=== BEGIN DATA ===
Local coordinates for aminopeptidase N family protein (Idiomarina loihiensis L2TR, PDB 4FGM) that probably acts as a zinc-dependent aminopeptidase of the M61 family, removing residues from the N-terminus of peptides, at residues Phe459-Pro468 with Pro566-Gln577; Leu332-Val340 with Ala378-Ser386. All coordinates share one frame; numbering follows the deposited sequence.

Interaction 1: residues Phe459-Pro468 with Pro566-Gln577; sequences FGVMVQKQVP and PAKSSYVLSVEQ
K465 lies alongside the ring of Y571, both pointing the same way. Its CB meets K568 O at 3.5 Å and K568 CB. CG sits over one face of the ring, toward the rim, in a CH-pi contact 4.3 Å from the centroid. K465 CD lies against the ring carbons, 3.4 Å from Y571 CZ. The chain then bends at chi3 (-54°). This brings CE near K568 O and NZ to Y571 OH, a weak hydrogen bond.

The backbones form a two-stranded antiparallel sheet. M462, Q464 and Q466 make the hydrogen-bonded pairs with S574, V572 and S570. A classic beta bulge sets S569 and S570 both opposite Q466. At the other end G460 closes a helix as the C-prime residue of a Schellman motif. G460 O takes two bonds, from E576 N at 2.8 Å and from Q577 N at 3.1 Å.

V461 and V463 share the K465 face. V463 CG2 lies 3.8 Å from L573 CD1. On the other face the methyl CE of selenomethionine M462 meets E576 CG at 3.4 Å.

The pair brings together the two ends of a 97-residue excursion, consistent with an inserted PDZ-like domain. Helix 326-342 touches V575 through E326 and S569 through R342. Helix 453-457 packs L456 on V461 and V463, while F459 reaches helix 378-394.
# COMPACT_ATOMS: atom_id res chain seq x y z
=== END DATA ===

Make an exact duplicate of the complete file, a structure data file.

Local coordinates for aminopeptidase N family protein (Idiomarina loihiensis L2TR, PDB 4FGM) that probably acts as a zinc-dependent aminopeptidase of the M61 family, removing residues from the N-terminus of peptides, at residues Phe459-Pro468 with Pro566-Gln577; Leu332-Val340 with Ala378-Ser386. All coordinates share one frame; numbering follows the deposited sequence.

Interaction 1: residues Phe459-Pro468 with Pro566-Gln577; sequences FGVMVQKQVP and PAKSSYVLSVEQ
K465 lies alongside the ring of Y571, both pointing the same way. Its CB meets K568 O at 3.5 Å and K568 CB. CG sits over one face of the ring, toward the rim, in a CH-pi contact 4.3 Å from the centroid. K465 CD lies against the ring carbons, 3.4 Å from Y571 CZ. The chain then bends at chi3 (-54°). This brings CE near K568 O and NZ to Y571 OH, a weak hydrogen bond.

The backbones form a two-stranded antiparallel sheet. M462, Q464 and Q466 make the hydrogen-bonded pairs with S574, V572 and S570. A classic beta bulge sets S569 and S570 both opposite Q466. At the other end G460 closes a helix as the C-prime residue of a Schellman motif. G460 O takes two bonds, from E576 N at 2.8 Å and from Q577 N at 3.1 Å.

V461 and V463 share the K465 face. V463 CG2 lies 3.8 Å from L573 CD1. On the other face the methyl CE of selenomethionine M462 meets E576 CG at 3.4 Å.

The pair brings together the two ends of a 97-residue excursion, consistent with an inserted PDZ-like domain. Helix 326-342 touches V575 through E326 and S569 through R342. Helix 453-457 packs L456 on V461 and V463, while F459 reaches helix 378-394.
# COMPACT_ATOMS: atom_id res chain seq x y z